The 2014 MotoGP Rules: A Minor Modification Redefines The Foundation Of The Rules

At the same time the World Superbike rules for 2014 were announced, the revised version of the MotoGP rules, including updates for next season were also published. But unlike the WSBK rules, no press release was sent out to announce the new rulebook, as the minor rule changes had already been announced previously.

Yet this rulebook marks a sea change in the way MotoGP is defined. For 2013, MotoGP is still defined as prototypes competing with 21 liters of fuel, and an additional class of machines running under the claiming rule banner. From 2014, however, the roles are reversed. All bikes are classed as MotoGP entries, but an exception is made for teams entered under the 'Factory Option'. MotoGP bikes are allowed 12 engines and 24 liters of fuel, but must run the official ECU hardware and software. Manufacturers can choose to enter four riders as 'Factory Option' entries, who must run the official ECU hardware, but are free to write their own software for the standard ECU. Factory Option entries are allowed only five engines per season, and 20 liters of fuel per race.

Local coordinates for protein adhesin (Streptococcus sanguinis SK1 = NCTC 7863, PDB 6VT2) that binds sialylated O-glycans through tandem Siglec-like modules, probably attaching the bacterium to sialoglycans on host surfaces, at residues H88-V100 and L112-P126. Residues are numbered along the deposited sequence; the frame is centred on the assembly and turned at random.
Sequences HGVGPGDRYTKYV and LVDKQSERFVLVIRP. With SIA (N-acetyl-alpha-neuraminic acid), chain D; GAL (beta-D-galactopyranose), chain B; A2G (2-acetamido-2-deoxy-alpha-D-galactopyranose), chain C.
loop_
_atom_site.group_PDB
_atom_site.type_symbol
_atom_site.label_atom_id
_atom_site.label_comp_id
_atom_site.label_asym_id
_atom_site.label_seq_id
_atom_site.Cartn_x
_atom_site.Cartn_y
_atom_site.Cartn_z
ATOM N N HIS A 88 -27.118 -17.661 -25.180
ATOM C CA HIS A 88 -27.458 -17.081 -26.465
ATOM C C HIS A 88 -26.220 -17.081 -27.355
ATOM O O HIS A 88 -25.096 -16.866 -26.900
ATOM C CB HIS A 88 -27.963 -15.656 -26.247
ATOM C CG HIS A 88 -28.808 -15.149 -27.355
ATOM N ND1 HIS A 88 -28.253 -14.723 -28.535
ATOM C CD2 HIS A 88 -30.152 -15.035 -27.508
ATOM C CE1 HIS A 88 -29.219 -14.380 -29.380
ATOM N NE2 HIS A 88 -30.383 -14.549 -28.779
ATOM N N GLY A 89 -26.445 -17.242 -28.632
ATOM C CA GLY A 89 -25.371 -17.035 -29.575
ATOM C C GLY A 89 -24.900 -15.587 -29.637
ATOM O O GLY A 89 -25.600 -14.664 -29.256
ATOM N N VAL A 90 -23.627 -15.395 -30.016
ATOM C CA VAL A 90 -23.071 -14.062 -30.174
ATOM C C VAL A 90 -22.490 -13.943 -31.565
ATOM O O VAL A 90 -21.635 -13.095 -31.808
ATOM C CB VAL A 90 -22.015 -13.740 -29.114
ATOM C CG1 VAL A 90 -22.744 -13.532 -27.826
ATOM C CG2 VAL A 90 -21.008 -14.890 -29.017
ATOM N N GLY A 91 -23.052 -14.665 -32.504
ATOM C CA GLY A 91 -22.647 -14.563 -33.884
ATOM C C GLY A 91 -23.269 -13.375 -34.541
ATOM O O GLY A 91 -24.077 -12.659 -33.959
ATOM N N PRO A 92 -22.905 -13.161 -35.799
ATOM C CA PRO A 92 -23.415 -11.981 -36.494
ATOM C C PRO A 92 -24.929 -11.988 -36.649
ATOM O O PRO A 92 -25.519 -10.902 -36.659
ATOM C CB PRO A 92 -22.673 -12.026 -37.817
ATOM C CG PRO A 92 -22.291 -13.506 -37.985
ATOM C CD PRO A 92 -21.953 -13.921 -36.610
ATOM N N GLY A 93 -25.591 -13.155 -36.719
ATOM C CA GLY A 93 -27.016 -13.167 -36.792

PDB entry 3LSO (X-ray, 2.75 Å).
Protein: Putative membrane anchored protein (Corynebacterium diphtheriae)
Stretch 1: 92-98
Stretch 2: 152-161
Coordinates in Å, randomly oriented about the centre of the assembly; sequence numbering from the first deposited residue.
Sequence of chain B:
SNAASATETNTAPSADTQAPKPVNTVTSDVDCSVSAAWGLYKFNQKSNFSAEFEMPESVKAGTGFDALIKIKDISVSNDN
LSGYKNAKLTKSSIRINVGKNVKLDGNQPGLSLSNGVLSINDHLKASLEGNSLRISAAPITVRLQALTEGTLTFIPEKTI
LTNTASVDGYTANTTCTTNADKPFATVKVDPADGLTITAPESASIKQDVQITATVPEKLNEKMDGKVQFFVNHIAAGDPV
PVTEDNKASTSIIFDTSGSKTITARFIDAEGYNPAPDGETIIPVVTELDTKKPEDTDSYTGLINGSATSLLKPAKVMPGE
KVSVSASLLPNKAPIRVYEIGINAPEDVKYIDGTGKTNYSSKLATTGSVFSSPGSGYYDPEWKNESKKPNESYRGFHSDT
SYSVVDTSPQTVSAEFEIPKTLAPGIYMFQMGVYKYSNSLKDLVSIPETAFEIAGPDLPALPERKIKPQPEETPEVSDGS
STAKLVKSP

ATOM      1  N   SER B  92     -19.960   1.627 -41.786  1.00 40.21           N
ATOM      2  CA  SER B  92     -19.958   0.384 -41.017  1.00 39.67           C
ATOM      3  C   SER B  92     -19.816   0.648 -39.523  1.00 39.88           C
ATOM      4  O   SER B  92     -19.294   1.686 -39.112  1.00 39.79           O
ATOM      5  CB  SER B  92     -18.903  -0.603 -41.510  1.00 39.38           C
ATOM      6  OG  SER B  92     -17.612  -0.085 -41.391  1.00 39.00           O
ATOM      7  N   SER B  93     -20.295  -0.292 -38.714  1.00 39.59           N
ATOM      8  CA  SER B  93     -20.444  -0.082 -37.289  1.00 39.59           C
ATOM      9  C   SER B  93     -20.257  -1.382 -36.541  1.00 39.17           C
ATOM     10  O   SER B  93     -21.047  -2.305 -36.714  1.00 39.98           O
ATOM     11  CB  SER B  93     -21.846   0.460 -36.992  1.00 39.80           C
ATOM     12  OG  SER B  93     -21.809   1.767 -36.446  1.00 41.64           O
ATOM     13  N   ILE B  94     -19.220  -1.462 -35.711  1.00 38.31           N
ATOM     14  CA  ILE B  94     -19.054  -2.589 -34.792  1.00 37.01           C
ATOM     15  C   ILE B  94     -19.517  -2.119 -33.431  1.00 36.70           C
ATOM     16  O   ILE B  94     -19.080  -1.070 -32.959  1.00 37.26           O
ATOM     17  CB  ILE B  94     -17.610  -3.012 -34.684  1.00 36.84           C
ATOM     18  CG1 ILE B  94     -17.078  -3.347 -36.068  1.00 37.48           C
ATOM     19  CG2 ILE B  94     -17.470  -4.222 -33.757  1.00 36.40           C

It is a remarkable and shrewd rewriting of the rulebook. Although on the face of it, nothing concrete has changed, in effect, the MSMA entries have become the exception, rather than the rule. The concept of a single class has been reinstated, with a special allowance made for factories who wish to submit to the discipline of making do with 20 liters of fuel, in return for the freedom to write their own software. Having the class redefined in this way is the first step on the way to the removal of that freedom. After all, it is easier to remove an exception than it is to change the rules. The next major rule change is expected to come in 2017, with the removal of the factory option the first priority, closely followed by the imposition of a rev limit.